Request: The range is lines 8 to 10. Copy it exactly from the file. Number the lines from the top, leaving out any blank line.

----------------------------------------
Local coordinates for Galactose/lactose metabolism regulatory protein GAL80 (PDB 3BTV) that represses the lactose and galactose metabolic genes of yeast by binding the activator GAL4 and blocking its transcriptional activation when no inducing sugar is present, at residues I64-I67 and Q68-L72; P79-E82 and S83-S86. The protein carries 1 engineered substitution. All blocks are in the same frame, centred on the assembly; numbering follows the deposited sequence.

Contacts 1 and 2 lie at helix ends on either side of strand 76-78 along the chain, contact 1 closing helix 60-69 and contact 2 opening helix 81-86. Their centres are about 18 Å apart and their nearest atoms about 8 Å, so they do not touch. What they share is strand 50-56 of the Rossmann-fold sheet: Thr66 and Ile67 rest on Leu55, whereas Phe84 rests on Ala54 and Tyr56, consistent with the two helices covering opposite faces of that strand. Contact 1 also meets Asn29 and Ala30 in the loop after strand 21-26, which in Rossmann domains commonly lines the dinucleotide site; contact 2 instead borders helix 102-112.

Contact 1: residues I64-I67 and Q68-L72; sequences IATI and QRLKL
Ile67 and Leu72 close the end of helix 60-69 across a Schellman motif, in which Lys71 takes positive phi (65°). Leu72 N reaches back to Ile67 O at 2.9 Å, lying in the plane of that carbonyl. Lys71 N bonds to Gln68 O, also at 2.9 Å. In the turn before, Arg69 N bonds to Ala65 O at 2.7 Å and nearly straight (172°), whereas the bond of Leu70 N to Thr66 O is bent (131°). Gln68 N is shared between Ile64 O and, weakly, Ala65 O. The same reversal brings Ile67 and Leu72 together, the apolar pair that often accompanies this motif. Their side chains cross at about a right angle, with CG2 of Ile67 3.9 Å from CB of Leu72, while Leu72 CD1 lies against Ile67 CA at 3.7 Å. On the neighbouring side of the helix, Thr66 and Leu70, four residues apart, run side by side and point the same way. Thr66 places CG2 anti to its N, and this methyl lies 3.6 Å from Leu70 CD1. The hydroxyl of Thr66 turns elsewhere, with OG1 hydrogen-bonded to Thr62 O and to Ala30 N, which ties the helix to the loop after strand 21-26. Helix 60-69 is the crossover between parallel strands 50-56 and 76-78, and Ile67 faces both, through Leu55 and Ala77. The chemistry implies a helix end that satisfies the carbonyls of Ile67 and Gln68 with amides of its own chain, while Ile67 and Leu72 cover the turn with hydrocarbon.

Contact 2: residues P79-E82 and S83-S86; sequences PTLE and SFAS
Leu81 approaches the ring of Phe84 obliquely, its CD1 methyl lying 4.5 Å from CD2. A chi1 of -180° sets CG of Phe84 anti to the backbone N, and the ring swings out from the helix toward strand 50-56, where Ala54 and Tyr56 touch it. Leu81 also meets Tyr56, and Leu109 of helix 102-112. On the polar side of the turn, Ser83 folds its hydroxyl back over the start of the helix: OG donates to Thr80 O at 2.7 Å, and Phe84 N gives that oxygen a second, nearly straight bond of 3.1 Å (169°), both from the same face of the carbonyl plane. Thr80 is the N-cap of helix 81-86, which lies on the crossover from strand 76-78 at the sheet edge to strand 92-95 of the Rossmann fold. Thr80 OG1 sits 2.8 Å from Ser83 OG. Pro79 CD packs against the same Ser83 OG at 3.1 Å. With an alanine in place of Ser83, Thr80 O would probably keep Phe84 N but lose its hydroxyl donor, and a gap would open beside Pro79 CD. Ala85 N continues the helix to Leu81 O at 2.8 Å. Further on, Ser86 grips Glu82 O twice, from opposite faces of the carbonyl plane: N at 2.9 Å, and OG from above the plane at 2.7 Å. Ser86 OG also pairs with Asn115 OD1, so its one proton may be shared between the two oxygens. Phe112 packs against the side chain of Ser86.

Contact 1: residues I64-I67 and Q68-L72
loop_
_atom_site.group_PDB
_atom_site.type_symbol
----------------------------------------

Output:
loop_
_atom_site.group_PDB
_atom_site.type_symbol